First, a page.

Contact theSOPAbout theSOPSupport theSOPWritersEditorsManaging Editors
theSOP logo
Published:June 4th, 2011 14:25 EST
Duo of Books Simplifies Learning both English and French

Duo of Books Simplifies Learning both English and French

By Philip Yaffe (Mentor/Columnist)

An excellent aid forlearning another language is to see how native speakers of that language think about yours. Another is to think about the language the way the native speakers do rather than how grammarians divide and describe it for other grammarians. 

These are the two premise sthat underlie a duo of new self-instructional books titled Actual English: English Grammar as Native Speakers Really Use It and Gentle French: French Grammar as Native Speakers Really Use It.  

Actual English isspecifically designed for French speakers learning English; Gentle French is specifically designed for English speakers learning French.However taken together, they can help speakers of either language more easily learn the other, " says author Philip A. Yaffe. 

Philip Yaffe is a formerwriter with The Wall Street Journal and an international marketing communication consultant living in Brussels, Belgium. 

"Like most Americans, I grewup speaking only English and never expected to speak anything else. I have nowbecome fluent in two languages (French, Swahili) and have a working knowledge of several others (Dutch, German, Italian, Spanish), largely thanks to discovering and applying these two fundamental pedagogical principles," Mr.Yaffe says. 

"Learning another language will never be easy, but it can be made significantly less difficult by adoptingthe correct psychological approach," he adds.  

In particular, for Anglophones(English speakers) learning French and Francophones (French speakers) learningEnglish, he recommends the following sequence of events:

1. Basic grammar the minimum necessary to put together an intelligible (if incorrect) sentence

2. Basic vocabulary the minimum necessary to begin usingthe basic grammar

3. Elaborated grammar and vocabulary building on basic grammar and vocabulary as soon as you can actually use them

4. Writing tackling the daunting task of puttingthe language on paper. 

"The fact is, the secret oflearning a language is not grammar. It`s vocabulary," Mr. Yaffe asserts. If you don`tknow the verb you need, it doesn`t matter that you know how to conjugate verbs;you still cannot speak. If you don`t know the adjective you need, it doesn`tmatter that you know how to decline French adjectives; you still cannot speak.And so on.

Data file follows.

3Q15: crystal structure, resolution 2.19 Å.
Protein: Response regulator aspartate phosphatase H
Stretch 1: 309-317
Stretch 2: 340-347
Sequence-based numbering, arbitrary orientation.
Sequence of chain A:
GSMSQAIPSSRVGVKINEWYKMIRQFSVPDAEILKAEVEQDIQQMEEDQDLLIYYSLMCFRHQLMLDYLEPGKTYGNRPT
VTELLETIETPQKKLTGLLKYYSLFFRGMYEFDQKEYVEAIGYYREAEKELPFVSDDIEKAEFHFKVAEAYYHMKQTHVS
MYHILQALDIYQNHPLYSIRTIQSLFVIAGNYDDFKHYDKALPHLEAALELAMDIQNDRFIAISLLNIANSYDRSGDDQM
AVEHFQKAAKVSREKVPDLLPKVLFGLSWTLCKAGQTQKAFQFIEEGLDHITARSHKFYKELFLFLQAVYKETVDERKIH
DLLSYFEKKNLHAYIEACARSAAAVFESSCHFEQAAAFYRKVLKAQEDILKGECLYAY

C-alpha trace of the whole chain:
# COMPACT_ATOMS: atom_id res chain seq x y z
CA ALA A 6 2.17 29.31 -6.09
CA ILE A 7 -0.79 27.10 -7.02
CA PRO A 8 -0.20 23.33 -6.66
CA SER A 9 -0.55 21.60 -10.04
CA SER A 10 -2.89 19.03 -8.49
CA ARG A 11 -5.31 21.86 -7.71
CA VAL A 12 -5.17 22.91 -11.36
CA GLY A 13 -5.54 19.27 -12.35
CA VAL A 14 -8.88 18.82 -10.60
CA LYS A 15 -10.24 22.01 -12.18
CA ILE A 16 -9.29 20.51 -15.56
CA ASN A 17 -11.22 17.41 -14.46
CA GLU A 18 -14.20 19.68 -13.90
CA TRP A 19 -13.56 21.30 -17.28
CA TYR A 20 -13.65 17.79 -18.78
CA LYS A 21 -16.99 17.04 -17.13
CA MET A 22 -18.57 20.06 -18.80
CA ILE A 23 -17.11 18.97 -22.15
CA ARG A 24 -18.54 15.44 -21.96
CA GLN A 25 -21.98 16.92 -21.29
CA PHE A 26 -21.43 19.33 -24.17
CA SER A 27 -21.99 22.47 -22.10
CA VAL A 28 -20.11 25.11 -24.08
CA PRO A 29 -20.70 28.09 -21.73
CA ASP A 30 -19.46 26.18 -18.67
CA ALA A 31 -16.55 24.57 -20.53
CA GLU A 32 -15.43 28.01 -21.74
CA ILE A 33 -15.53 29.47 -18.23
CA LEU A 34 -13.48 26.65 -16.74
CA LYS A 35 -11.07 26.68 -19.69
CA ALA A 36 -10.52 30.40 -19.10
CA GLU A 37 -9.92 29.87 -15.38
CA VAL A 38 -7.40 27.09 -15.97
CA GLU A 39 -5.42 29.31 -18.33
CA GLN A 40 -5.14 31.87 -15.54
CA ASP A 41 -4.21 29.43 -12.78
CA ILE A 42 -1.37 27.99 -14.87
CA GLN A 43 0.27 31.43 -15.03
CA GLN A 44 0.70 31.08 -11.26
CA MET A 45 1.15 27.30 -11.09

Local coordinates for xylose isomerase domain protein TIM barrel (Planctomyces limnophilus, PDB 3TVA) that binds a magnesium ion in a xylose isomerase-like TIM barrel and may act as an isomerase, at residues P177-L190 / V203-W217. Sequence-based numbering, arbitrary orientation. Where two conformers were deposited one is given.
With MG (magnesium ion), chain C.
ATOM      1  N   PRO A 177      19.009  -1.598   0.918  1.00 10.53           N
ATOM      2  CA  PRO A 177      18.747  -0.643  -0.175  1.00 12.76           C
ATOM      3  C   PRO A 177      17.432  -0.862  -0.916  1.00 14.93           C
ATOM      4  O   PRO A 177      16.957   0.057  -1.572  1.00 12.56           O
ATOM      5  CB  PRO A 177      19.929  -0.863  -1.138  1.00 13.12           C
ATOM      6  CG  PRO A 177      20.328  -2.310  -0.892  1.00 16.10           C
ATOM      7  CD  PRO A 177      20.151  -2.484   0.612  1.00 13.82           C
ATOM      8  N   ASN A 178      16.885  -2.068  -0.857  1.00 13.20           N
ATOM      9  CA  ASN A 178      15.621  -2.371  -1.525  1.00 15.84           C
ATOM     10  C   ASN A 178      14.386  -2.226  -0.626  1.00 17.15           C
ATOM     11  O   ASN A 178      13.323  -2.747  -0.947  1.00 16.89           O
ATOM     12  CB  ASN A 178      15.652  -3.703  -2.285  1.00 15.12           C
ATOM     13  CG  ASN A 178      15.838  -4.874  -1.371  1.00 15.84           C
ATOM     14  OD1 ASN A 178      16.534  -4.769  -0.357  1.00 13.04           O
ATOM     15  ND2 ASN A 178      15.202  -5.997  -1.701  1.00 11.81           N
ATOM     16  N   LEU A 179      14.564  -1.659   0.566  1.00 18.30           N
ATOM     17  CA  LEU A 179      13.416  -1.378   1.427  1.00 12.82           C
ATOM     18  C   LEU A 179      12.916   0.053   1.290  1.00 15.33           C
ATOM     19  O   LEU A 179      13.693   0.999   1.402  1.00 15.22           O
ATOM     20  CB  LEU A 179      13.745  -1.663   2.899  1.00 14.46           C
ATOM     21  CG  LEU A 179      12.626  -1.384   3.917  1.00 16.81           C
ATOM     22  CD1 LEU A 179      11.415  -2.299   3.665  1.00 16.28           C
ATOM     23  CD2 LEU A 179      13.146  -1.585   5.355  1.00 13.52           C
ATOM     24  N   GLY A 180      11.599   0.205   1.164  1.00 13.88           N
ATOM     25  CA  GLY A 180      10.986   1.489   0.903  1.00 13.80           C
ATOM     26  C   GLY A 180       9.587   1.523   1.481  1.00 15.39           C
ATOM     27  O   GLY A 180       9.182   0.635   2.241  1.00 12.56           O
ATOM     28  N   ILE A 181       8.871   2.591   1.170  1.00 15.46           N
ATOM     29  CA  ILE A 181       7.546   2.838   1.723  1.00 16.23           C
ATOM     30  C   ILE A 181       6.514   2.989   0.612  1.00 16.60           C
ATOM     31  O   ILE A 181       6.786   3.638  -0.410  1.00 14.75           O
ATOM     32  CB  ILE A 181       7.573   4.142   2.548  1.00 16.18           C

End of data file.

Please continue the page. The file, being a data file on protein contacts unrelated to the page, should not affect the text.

Ifyou can rapidly lay down basic grammar, then concentrate on rapidly building a functional vocabulary, you are likely to achieve competence (if not fluency) much more rapidly than if you try to do both at the same time. 

"Another secret to rapidly acquiring another language is to concentrate on its simplicities rather than its complexities," he says.  

"However difficult a language may look, there are bound to be aspects of it that are easier than the equivalents in your native language. This is especially true of English and French. This is why Gentle French includes a section titled," Seven Ways French Is Easier than English.  

Perhaps some what surprisingly, he claims that French pronunciation is easier than English pronunciation because it has no tonic accent. 

Tonic accent simply means that certain syllables in a word are given more stress than are others. For example, in English we say un-i-VER-sal, with stress on the third syllable. In French, this is un-i-ver-sel, with no apparent stress anywhere. Likewise with REST-au-rant, this time with stress on the first syllable. In French this is simply rest-au-rant.And so on. Thus, you never make a mistake.   

If you are a native Anglophone, you have grown up with the tonic accent, so you might not immediately appreciate what a blessing this is. But imagine the difficulty faced by a Francophone learning English and you quickly will. 

The two books are self-contained, so each one can be read without reference to theother. However, Mr. Yaffe suggests that they could be used symbiotically.  

"First read the book about the language you are trying to learn, then read the book about your own language. The insights you will gain from this two-way process should make learning the language you are interested in significantly easier. It might even teach you some important things about your own language, as well,"  he concludes.  

Philip A. Yaffe was born in Boston in 1942 and grew up in Los Angeles. In 1965 he graduated in mathematics from UCLA (University of California, Los  Angeles), wherehe was also editor-in-chief of the DailyBruin, the daily student newspaper. 

Mr. Yaffe has more than 40years of experience in journalism and marketing communication. At variouspoints in his career, he has been a teacher of journalism, a reporter/featurewriter with The Wall Street Journal,an account executive with a major international press relations agency,European marketing communication director with two major internationalcompanies, and a founding partner of a marketing communication agency in near Brussels,Belgium, where he has lived since 1974.  

He is author of sixself-help books available in digital format. In addition to Actual English and Gentle French, his other books are: 

● The Gettysburg Approach to Writing & Speaking like a Professional 

● The Gettysburg Collection

Acomprehensive companion to The Gettysburg Approach to Writing & Speaking like a Professional 

● What`d You Say? / Que Dites-Vous?

Fun with homophones, proverbs, expressions, falsefriends, and other linguistic oddities in English and French 

● The Little Book of BIG Mistakes

Things we know " that just aren`t so.